Peter would never have said anything about something "greater than that which nothing can be thought." And he certainly wouldn't have gone off about the need for a First Cause. And the idea of debating who wrote the Gospels would have been totally irrelevant, because they hadn't been written yet!

The whole point of the exercise is to cut through the centuries of verbiage and put yourself in the place of one of the first listeners to the Good News. You can't do that if your mind is filtering everything through Augustine or Chesterton (or Boghossian or Ehrman).

So, no - it is the opposite of absurd. It is an essential element of the experiment.

Hugo Pelland said...

It's not hard to put ourselves in the place of one of the first listeners; it's not some grand thought experiment you are proposing... and yes, of course, it's not that hard to imagine why they did believe, why they were convinced. I believe them, I think they were honest people trying to make sense of the information presented to them.

Therefore, what you are talking about is only relevant to understand whether they were justified to believe, at the time, given their context. But it's irrelevant to the truth of the claim. So what is absurd is to argue that because they were justified to believe, so are we.

Mortal said...

I must be really having an off day, because I am obviously not making myself clear. You're still missing the point.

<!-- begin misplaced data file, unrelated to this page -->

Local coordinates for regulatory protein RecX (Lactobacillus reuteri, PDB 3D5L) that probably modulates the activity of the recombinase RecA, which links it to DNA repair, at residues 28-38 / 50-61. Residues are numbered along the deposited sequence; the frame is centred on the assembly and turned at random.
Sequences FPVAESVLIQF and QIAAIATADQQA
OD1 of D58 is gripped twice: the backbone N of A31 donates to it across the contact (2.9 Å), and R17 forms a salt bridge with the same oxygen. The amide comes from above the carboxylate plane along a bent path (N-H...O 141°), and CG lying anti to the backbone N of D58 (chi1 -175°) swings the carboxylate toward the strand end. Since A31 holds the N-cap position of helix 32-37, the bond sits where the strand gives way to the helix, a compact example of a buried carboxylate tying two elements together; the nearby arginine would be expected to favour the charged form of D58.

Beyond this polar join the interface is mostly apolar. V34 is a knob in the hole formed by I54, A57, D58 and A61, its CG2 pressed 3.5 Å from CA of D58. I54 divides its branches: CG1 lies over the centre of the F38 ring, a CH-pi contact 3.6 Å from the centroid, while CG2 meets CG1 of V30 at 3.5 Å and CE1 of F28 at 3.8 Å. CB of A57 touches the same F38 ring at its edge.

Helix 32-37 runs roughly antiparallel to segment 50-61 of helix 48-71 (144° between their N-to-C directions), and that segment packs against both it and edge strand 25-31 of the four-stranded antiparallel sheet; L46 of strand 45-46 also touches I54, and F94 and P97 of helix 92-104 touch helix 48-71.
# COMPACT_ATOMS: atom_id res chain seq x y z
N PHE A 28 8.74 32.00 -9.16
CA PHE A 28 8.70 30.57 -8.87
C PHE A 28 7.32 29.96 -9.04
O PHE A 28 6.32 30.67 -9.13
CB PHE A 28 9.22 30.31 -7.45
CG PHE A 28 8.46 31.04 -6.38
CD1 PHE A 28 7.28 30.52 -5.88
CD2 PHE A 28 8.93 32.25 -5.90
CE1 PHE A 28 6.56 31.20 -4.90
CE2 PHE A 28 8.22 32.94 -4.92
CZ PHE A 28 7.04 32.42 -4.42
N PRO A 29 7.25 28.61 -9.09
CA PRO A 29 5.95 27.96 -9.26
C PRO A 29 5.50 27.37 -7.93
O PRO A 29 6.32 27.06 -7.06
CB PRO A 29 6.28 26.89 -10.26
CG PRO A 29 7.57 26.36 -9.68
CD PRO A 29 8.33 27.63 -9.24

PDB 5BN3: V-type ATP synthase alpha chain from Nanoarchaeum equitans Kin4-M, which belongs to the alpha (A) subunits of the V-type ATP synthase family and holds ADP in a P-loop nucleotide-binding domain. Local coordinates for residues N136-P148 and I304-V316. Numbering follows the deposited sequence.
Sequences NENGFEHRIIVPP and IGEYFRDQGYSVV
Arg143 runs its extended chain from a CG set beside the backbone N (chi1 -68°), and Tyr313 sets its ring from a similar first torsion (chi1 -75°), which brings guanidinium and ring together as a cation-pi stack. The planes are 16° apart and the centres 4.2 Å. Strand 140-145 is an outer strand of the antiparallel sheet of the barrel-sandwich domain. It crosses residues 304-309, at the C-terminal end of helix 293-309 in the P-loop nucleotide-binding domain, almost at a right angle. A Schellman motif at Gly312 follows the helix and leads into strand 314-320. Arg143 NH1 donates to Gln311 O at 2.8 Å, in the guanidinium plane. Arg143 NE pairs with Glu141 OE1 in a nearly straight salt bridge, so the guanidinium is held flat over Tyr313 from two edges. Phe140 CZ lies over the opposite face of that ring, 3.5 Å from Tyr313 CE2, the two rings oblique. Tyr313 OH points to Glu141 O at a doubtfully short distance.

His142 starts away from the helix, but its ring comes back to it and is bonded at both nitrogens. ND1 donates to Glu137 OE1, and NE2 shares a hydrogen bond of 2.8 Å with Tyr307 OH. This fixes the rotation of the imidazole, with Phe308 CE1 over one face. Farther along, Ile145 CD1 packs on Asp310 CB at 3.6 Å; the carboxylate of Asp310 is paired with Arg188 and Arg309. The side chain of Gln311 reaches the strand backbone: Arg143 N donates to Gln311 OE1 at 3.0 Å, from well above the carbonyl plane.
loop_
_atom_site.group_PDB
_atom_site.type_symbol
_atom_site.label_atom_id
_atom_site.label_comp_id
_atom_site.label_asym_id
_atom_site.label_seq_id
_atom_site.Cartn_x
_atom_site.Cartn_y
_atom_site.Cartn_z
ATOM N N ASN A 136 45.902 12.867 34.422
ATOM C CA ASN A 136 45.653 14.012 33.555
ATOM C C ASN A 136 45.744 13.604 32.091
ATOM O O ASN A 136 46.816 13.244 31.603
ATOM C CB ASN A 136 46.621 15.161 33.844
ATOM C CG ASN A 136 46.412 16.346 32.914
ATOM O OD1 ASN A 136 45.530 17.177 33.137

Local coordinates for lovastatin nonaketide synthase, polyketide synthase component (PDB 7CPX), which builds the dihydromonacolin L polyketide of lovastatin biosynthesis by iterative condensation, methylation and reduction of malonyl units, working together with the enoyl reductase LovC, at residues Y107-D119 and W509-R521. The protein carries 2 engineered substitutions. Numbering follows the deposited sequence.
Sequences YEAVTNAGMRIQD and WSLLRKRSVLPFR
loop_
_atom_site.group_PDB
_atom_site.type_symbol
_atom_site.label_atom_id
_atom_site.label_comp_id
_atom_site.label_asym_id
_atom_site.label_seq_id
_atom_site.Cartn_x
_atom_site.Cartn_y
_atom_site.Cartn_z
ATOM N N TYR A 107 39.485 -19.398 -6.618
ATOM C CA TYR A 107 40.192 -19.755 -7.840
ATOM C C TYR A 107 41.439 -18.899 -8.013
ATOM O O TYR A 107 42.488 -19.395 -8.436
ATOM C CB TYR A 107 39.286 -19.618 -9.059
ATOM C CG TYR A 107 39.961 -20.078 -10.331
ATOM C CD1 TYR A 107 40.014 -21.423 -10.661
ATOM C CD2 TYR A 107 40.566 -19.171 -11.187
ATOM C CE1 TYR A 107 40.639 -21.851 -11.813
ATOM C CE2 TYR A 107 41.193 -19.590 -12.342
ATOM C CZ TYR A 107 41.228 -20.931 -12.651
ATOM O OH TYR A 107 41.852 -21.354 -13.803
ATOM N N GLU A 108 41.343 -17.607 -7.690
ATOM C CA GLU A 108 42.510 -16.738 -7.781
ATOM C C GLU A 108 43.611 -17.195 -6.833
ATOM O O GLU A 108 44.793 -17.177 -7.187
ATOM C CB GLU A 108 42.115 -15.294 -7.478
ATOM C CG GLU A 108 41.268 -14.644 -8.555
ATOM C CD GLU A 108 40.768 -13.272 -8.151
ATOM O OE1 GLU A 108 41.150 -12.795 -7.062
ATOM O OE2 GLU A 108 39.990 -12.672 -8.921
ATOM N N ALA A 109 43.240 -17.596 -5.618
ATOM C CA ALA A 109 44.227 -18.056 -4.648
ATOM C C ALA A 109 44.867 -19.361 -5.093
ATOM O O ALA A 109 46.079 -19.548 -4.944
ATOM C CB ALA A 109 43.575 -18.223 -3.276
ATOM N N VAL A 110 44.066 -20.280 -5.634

I'm not concerned about why my hypothetical listener has decided to believe. I'm concerned with what Peter (or any other Apostle) is saying. What arguments did he use? What was the point of persuasion? What evidence did he produce? What did he tell his listener to convince him he was worth being listened to?

Did he just straight out tell the story of Jesus, and say "I was there. I saw Him do these things. I drank the water which He had turned into wine. I saw the blind man gain his sight. (And by the way, you can ask him about it yourself. His name is Bartimaeus, son of Timaeus. Lives in Jericho.) I watched Him feed 5000 people with only 5 loaves and 2 fish. I witnessed Lazarus come out of the tomb after being dead 4 days. I ate grilled fish with Jesus by the Sea of Galilee after He Himself rose from the dead!" Or did he argue from (Jewish) scripture, showing how Jesus was prefigured in the Exodus story, in the Prophets, in the life of King David? Or did he concentrate on his listener's presumably miserable life, and explain to him that Jesus loves him, cares for him, and has forgiven his many sins? Perhaps all of those things?

That's what I am trying to visualize. It's all too easy to dismiss the Gospel (as you yourself did, on June 21st, 7:10 PM) as "books making outrageous claims." So that's what I'm aiming at. Forget the "books". Forget apologetics. Forget Aquinas (or any other theologian). Forget the Argument from Reason. Just what exactly was the message preached on Pentecost of A.D. 33, or on any day in the years immediately following the Crucifixion (and Resurrection) of Jesus? And what did it sound like to the listener?

Hugo Pelland said...

Mortal, I think you were very clear and I do understand your point. Again, it's just not an approach I find convincing or to make any difference at all. Whatevere it sounded like for the listeners of the time is irrelevant to the truth of the claims.